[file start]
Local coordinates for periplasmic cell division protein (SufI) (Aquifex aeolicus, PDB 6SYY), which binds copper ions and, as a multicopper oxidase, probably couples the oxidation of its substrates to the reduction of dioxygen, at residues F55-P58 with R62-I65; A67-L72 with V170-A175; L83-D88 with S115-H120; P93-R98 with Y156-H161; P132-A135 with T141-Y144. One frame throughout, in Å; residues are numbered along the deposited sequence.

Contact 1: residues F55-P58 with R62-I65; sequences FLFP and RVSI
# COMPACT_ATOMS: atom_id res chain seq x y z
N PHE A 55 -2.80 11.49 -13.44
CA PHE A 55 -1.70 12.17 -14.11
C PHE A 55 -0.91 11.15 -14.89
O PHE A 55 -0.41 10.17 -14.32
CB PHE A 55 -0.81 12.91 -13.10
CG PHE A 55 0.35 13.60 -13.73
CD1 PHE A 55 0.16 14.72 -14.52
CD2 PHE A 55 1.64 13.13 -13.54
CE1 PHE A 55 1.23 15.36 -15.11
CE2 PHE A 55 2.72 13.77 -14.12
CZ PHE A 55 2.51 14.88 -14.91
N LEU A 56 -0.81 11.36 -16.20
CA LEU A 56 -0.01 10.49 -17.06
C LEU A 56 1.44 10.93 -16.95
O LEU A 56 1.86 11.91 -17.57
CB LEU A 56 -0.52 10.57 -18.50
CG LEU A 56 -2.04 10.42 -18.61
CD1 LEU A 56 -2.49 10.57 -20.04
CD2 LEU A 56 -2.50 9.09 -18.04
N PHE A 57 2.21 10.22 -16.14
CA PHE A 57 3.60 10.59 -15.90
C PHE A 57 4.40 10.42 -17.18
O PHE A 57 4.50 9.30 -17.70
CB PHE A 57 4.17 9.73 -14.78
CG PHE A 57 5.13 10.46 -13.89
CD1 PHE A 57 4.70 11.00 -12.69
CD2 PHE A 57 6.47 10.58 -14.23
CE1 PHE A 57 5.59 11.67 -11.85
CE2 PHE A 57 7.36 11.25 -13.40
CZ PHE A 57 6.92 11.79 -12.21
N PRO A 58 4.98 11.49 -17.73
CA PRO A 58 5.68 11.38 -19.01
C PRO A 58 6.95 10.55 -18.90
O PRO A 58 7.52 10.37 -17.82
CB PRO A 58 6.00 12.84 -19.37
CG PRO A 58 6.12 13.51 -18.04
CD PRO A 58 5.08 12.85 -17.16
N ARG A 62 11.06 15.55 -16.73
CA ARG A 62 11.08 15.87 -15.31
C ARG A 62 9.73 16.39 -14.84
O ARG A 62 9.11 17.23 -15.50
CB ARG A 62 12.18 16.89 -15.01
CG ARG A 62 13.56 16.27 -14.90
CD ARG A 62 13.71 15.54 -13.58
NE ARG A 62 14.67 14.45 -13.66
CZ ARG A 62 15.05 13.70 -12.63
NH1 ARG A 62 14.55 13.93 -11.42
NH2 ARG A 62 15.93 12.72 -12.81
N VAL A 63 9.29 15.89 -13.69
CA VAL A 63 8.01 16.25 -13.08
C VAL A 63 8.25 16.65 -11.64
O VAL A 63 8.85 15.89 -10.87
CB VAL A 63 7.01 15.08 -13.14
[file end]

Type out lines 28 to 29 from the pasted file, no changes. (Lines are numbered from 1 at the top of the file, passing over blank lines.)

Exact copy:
CG PHE A 57 5.13 10.46 -13.89
CD1 PHE A 57 4.70 11.00 -12.69